Coromandel Sea Change Themes
The unity of creation that underlies Hindu mythology is brought out by the various animals that play an important part, from the humble donkey Slippers to Birdie the elephant and the little squirrel. Krishnan seems to have an almost magical relationship with these creatures, underscoring his mythological qualities.
The theme of marriage is another element in this novel. Mary's marriage is unhappy because her husband is insensitive to her needs, but the fault also lies in her since she sees her marriage as a trap, and strongly resents her husband and all he stands for. In contrast to this is the marriage of John and Lady Fisher, an old-fashioned union with a subservient wife who reminds Mary that she is not playing her part. Another marriage, referred to only indirectly is the unsatisfactory union of Dr. Coomaraswamy and his domineering wife, which leads him to dream of Kuku, a sensual wish-fulfillment which he, himself, considers to be ridiculous.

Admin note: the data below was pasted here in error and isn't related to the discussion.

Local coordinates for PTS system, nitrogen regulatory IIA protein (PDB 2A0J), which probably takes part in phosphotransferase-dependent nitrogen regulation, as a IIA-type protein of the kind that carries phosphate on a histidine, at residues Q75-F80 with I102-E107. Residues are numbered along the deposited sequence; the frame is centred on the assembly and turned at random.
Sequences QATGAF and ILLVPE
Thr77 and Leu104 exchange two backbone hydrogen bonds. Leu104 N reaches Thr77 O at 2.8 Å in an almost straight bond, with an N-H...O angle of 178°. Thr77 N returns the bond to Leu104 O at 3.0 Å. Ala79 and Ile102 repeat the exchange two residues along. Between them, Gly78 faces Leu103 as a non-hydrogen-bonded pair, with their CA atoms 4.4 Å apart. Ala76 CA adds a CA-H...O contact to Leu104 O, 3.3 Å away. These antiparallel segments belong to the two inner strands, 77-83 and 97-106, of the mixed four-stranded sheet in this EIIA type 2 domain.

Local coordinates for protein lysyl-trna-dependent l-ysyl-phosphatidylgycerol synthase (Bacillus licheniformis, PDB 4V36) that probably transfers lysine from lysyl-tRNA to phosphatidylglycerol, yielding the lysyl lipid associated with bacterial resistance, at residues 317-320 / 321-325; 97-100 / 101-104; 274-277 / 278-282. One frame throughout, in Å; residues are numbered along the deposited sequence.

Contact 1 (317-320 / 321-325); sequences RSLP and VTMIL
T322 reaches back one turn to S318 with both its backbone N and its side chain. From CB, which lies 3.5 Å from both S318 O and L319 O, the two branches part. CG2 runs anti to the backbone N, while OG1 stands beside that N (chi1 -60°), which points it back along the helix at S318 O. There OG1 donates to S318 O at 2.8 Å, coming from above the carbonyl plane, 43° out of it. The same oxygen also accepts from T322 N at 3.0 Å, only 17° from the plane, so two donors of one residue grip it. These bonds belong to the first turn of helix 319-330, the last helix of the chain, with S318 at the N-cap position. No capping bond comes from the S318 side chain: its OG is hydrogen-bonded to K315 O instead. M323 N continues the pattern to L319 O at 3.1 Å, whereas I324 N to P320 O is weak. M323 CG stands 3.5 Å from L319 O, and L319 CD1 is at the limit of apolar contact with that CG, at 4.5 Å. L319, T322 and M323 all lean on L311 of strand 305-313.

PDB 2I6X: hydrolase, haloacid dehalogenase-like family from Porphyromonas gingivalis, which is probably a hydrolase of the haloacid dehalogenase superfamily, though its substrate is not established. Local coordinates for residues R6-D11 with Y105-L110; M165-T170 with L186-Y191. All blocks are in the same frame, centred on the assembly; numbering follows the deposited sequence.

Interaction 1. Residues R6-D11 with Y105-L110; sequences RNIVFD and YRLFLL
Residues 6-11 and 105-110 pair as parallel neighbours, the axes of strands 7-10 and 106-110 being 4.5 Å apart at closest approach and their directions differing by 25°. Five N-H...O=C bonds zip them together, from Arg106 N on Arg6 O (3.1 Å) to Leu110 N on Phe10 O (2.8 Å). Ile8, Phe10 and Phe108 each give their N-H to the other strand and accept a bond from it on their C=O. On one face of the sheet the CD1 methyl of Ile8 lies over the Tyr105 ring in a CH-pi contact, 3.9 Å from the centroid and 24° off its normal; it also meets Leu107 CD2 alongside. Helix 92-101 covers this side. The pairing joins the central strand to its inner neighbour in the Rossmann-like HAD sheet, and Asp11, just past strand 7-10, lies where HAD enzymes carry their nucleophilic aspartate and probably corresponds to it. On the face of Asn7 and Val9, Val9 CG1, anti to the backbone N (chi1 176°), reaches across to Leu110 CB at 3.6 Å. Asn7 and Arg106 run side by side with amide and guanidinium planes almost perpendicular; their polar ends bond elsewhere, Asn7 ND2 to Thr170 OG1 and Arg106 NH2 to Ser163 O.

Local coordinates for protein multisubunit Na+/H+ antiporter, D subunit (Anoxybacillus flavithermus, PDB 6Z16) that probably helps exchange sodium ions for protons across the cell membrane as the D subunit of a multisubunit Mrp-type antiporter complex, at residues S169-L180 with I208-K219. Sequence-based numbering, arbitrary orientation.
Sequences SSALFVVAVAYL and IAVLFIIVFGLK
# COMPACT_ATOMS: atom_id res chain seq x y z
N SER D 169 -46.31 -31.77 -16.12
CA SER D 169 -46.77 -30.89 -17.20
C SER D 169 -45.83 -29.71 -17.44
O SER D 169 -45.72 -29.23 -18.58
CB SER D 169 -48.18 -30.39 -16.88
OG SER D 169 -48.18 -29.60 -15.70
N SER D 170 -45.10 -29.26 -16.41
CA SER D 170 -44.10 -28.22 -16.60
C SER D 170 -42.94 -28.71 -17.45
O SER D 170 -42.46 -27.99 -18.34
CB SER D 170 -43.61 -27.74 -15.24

The conflict of good and evil takes several forms — the political conflict between the corrupt Indian political system of Mrs. Retty, the opposing candidate, and of Krishnan, her sincere rival. But India is not only spirituality and goodness. There is evil such as in the innocent cruelty of the boys torturing the squirrel and in Kanu's role as a spy. And there is the senseless, destructive joy of evil for evil's sake, which drives the despicable journalist, Mr. Menzies. Typically, he is not defeated by the idealistic goodness of Krishna but by the practical common sense of Auntie Sannie who uses Mencie's weapons of blackmail against him.
The innocent amorality of Kuku stands between the two worlds, not part of either but existing only for herself. She represents the sensuality of the ancient Hindu gods, self-justified and instinctive.